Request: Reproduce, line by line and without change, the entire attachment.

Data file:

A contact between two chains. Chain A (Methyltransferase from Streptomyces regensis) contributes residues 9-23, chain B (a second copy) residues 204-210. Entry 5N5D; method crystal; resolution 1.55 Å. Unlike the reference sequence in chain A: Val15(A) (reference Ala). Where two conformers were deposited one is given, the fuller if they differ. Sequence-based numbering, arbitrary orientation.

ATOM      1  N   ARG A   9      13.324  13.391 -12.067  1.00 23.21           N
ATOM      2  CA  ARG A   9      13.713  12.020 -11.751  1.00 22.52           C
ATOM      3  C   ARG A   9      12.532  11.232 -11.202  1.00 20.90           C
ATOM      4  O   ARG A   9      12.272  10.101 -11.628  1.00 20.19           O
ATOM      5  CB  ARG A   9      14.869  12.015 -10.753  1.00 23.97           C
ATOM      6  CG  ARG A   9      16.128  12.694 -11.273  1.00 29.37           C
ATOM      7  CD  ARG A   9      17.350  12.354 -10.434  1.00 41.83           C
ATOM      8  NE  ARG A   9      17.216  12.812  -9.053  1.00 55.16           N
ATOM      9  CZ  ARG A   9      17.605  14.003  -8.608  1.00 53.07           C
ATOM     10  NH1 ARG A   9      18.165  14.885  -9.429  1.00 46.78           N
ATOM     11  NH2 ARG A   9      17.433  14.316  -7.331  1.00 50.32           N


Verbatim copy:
A contact between two chains. Chain A (Methyltransferase from Streptomyces regensis) contributes residues 9-23, chain B (a second copy) residues 204-210. Entry 5N5D; method crystal; resolution 1.55 Å. Unlike the reference sequence in chain A: Val15(A) (reference Ala). Where two conformers were deposited one is given, the fuller if they differ. Sequence-based numbering, arbitrary orientation.

ATOM      1  N   ARG A   9      13.324  13.391 -12.067  1.00 23.21           N
ATOM      2  CA  ARG A   9      13.713  12.020 -11.751  1.00 22.52           C
ATOM      3  C   ARG A   9      12.532  11.232 -11.202  1.00 20.90           C
ATOM      4  O   ARG A   9      12.272  10.101 -11.628  1.00 20.19           O
ATOM      5  CB  ARG A   9      14.869  12.015 -10.753  1.00 23.97           C
ATOM      6  CG  ARG A   9      16.128  12.694 -11.273  1.00 29.37           C
ATOM      7  CD  ARG A   9      17.350  12.354 -10.434  1.00 41.83           C
ATOM      8  NE  ARG A   9      17.216  12.812  -9.053  1.00 55.16           N
ATOM      9  CZ  ARG A   9      17.605  14.003  -8.608  1.00 53.07           C
ATOM     10  NH1 ARG A   9      18.165  14.885  -9.429  1.00 46.78           N
ATOM     11  NH2 ARG A   9      17.433  14.316  -7.331  1.00 50.32           N